Thea Mottram is having a bad month. Her husband of nearly twenty years has just left her for one of her friends, and she is let go from her office job–on Valentine’s Day, of all days. Bewildered and completely lost, Thea doesn’t know what to do. But when she learns that a distant great uncle in Scotland has passed away, leaving her his home and a hefty antique book collection, she decides to leave Sussex for a few weeks. Escaping to a small coastal town where no one knows her seems to be exactly what she needs.
Almost instantly, Thea becomes enamored with the quaint cottage, comforted by its cozy rooms and shaggy, tulip-covered lawn. The locals in nearby Baldochrie are just as warm, quirky, and inviting. The only person she can’t seem to win over is bookshop owner Edward Maltravers, to whom she hopes to sell her uncle’s antique novel collection. His gruff attitude–fueled by an infamous, long-standing feud with his brother, a local lord–tests Thea’s patience. But bickering with Edward proves oddly refreshing and exciting, leading Thea to develop feelings she hasn’t felt in a long time. As she follows a thrilling yet terrifying impulse to stay in Scotland indefinitely, Thea realizes that her new life may quickly become just as complicated as the one she was running from.
Source: NetGalley and Ballantine Books Rating: 4/5 stars
The Bottom Line: Thea Mottram is one of my favorite character types – the woman wronged, the woman whose life has been turned upside down but refuses to succumb to the wight of it all. Rather than wallow in self-pity, Thea makes for a small coastal town intent on setting things right with her late relative’s estate and simply taking a few weeks to reset and determine the trajectory of her life from this point forward.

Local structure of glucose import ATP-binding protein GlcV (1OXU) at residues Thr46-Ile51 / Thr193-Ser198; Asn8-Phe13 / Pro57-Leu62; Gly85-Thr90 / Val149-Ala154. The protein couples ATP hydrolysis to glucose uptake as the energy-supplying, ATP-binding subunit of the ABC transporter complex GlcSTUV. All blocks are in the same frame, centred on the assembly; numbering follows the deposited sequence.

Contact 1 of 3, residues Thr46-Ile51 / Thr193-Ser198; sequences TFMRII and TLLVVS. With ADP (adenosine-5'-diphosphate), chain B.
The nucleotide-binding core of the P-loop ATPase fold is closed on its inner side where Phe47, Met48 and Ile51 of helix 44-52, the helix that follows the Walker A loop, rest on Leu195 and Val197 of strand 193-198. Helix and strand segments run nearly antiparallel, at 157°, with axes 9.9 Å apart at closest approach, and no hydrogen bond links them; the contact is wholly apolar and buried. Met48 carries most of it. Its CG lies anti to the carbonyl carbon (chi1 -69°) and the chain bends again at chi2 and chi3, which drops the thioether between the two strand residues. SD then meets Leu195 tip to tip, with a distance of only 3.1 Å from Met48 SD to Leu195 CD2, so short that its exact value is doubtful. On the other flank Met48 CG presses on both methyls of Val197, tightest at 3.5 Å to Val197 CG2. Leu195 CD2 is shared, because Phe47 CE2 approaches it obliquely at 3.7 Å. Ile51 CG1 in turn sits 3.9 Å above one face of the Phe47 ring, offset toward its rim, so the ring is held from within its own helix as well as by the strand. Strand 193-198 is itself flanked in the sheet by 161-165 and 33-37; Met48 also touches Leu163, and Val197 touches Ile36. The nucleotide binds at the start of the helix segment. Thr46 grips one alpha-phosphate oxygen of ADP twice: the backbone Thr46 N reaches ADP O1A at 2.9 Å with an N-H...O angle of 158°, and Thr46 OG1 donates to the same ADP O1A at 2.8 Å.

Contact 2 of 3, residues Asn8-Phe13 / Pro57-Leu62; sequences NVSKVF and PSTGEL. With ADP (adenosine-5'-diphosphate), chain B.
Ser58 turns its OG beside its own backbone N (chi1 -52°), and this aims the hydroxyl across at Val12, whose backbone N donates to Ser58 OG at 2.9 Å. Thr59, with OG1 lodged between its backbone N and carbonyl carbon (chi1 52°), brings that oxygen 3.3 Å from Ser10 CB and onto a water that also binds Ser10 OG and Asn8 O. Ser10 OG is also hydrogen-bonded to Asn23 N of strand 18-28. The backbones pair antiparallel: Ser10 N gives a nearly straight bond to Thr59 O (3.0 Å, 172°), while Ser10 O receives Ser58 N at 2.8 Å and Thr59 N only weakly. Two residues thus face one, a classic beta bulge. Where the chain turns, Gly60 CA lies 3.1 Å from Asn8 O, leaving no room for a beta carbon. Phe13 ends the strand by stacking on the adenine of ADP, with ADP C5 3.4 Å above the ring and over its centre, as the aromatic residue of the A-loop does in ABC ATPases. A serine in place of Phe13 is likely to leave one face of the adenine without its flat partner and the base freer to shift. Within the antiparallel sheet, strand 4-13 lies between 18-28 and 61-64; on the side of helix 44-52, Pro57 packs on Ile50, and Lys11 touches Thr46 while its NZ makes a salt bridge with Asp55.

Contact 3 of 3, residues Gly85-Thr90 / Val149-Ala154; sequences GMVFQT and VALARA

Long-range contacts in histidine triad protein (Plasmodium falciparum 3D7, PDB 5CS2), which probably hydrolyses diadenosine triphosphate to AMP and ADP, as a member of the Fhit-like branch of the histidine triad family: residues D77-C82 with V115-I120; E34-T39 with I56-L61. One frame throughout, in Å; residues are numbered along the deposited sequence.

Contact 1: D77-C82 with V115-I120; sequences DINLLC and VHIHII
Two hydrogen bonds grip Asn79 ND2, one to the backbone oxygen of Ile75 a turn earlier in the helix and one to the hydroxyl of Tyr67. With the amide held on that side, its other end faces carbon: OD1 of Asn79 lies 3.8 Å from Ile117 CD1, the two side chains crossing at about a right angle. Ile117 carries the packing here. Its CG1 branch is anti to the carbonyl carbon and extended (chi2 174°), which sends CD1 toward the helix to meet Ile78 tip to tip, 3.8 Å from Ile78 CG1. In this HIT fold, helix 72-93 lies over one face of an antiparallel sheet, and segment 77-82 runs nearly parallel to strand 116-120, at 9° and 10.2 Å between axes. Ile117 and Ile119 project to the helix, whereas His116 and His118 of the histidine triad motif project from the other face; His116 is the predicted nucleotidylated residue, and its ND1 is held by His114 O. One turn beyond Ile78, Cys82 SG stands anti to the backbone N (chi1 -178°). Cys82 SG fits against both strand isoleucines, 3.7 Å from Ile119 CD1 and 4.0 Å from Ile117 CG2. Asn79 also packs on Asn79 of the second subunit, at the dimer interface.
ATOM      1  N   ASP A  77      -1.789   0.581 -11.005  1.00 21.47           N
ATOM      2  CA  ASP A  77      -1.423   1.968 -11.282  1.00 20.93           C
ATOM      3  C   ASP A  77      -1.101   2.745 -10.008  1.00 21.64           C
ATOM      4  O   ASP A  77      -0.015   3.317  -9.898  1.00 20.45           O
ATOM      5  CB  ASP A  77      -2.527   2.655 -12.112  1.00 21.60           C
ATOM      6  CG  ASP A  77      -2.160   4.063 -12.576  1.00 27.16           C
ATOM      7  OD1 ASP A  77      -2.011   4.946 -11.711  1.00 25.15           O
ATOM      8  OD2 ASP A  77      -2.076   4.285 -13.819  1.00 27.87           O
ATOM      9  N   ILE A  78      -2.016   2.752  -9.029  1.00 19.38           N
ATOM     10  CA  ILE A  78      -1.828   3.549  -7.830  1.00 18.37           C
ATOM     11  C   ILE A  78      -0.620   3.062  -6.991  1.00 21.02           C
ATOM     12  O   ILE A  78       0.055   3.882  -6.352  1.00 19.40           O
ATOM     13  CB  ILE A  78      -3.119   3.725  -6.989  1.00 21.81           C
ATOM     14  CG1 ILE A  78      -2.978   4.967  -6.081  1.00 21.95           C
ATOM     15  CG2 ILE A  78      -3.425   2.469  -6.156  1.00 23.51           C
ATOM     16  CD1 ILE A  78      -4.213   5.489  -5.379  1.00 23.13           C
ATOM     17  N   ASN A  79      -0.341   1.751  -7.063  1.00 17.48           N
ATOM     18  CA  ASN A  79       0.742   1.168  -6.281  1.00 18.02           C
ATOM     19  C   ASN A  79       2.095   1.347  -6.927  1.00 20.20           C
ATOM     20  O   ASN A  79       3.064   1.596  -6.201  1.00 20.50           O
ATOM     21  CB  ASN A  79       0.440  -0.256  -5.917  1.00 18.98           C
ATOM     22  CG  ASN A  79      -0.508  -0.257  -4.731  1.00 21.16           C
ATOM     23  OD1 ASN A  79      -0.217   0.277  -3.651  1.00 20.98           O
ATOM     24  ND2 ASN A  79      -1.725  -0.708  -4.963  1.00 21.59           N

As a few weeks turns into a few months, Thea finds she not only likes the small town and her cozy cottage, but she also likes her otherwise grumpy and irascible boss at the local bookstore. The bookstore is something of a safe haven for Thea and she learns the business, she learns how to improve the business and that brings a great sense of accomplishment. Even her surly boss is impressed by her endeavors and encourages Thea to soldier on. To literally everyone’s surprise, Thea and her boss not only get along but seem to genuinely like one another and that sets tongues a wagging about town. Yet again, I find myself on the opposite end of the star rating spectrum with this book. I enjoyed this read. Between Edward’s sordid past, Thea’s recent life-altering experiences, and the locals, the setting for this particular story is just perfect. Small towns always breed a bit of crazy and I find myself drawn to this setting again and again. The Bookshop of Second Chances is exactly what it bills itself to be and for more than one character a second chance is exactly what is given. Make no mistake, this isn’t a straight line from sad and awful to HEA, but a bit of winding road with plenty of bumps and potholes along the way. The bumps and potholes make the second chances and the eventual HEA totally worth it and makes this book a solid stand alone read.